Black Coffee: A Horror Story
Cassidy knew that with every passing mile, she risked falling asleep at the wheel. The young executive wanted nothing more than to be sitting at home cuddled up with her Pitbull, Baxter, sneaking him little bites of popcorn as she got further into her latest Netflix binge. She would be wearing her fuzzy unicorn pajamas, of course.
Traffic was backed up hours on the Tappan Zee, and Cassidy knew that there was simply no way she would be home before dawn. Cassidy muttered some profanity as she looked at the glowing numbers on her dashboard. She sighed; at this hour, she’d be lucky if she found some old, bitter ice-cold coffee. Cassidy had traveled this route many times before, and she knew that as the sun went down, the beautiful autumn scenery of the Catskills grew more dangerous. Attempting to pull the Jeep over and get a few hours of sleep was not a good idea. At this time of year, anything from falling rocks to snowdrifts could fall off the mountain and bury the Jeep in a matter of moments.
Cassidy was surprised when she spotted a fluorescent sign that read OPEN. She silently gave thanks to every god in the universe as she made her way through the tree groves, where she found what looked to be a small brick building.
A little old lady leaned on the counter, wearing a hairnet that was haphazardly placed over a mess of bleached-blonde hair that looked like a brush could get stuck in it too easily. The lady smiled.
The old woman gestured to a set of two chairs and a dirty table over by a window. The window was coated in a thick layer of dust. The thought of swallowing the dust made Cassidy’s stomach creep into her throat. She yawned so loudly it hurt her jaw.
Cassidy, it was clear, didn’t have a choice but to drink the coffee, no matter how questionable it may be.
“What can I get for you?” the woman said as she struggled to peel apart the pages of her tiny notepad.
“Coffee, black, thanks,” Cassidy said.
“Are you sure?” the waitress frowned. “I’d be happy to get you some pie. We have some very nice strawberry rhubarb pie.”
The old woman gestured to the glass display cases on the counter. The pie in the display case looked very old and very dry.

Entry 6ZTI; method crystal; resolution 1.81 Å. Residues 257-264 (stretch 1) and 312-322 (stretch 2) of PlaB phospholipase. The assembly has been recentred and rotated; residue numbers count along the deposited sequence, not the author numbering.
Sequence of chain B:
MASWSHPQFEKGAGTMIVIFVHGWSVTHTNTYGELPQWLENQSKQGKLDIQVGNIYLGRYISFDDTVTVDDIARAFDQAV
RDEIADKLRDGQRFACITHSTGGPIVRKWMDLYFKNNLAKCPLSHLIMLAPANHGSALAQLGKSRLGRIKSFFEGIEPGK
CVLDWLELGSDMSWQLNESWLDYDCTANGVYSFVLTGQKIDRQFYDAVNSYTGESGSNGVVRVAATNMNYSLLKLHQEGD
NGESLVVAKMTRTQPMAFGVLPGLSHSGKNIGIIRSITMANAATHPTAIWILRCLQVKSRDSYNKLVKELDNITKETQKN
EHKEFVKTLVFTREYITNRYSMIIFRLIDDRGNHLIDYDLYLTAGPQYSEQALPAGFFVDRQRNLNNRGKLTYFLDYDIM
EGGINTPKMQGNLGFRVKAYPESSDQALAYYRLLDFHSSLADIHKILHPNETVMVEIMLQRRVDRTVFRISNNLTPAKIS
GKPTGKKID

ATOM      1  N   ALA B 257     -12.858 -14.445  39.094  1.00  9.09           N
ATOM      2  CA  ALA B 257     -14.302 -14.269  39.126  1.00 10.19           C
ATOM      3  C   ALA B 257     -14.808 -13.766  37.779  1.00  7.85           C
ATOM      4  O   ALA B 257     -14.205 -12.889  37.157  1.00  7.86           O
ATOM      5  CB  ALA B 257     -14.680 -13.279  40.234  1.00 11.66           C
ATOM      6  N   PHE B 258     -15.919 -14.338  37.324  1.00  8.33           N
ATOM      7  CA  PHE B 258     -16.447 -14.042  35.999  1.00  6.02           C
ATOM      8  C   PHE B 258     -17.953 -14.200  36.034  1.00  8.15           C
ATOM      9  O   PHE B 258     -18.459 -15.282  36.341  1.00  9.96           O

“Just coffee, black, please,” Cassidy said, mustering her best fake smile.
“Oh crap, all she wants is coffee. That’s all anyone ever wants!” a mysterious voice chimed in from a stool parked at the counter. A dirty looking young man in a tattered leather jacket gave Cassidy a look that would make the devil shit his pants.
“Don’t mind my son, he’s seen some things, dear. The war was hard on all of us.” The old woman attempted to smile at her son. “Kyle, you need to clean the counters for the costumers.”
Kyle rolled his dark green eyes, “Ma, no one is ever here. This place is a waste of time.”
“It’s okay, I get it,” Cassidy said.
A few moments later, the waitress returned with the coffee. The lady bent down to pour the coffee out of the silver pot, and Cassidy finally got a good look at the woman’s face. Cassidy wasn’t sure if the dark circles under her eyes were from lack of sleep or if she had been hit. At this point, Cassidy didn’t think she would sleep much; she sure as hell didn’t need the coffee.
Cassidy grabbed her purse. Out of the corner of her eye, she saw the sad look on the old lady’s face. Cassidy felt sad for them. The sorry state of the place, she thought, had to mean the family had fallen on hard times. Cassidy nonchalantly took a hundred dollar bill out of her wallet and placed it on the table with a note, the simply said, “Thank you.”
With an odd mixture of heebie-jeebies and feeling really good about herself, Cassady drove home without incident.
Cassidy awoke from a sleep that was uncomfortable, to say the least. Every time she shut her eyes, she saw the people she encountered that night at the diner. She couldn’t help but wonder if there was something more she could do for those sad people.
While she sipped her morning coffee, she hopped on Google and began to search “50s diners in upstate NY.” The first article that popped up seemed fictional. It was an account told by a college student. The Halloween edition of The Star-Times released the story, which made her heart skip a beat.
A young boy, who was coming upstate for college, was traveling from the city and stopped at what he believed was a 50s-themed diner. The place, the article said, seemed to be ramshackle, and the food outdated. The customer named Bill went back to the diner the next day to retrieve the wallet he left behind and found nothing but an old building in ruins. Bill thought he might have been robbed or he might have stumbled across some human trafficking scheme, so he made a police report. Bill talked to a police officer, whom he learned was close to retirement. Through tears, the officer said he had responded to a call at the police station many years before with a double suicide. A family, who was down on their luck and struggling to keep their dream of owning a diner afloat, ended it when they couldn’t come up with a way out of financial trouble.
As Cassidy read the poorly written article from one of those sites that specializes in clickbait, it hit her like a ton of bricks. For 30 minutes, Cassidy crossed the line between the living and the dead.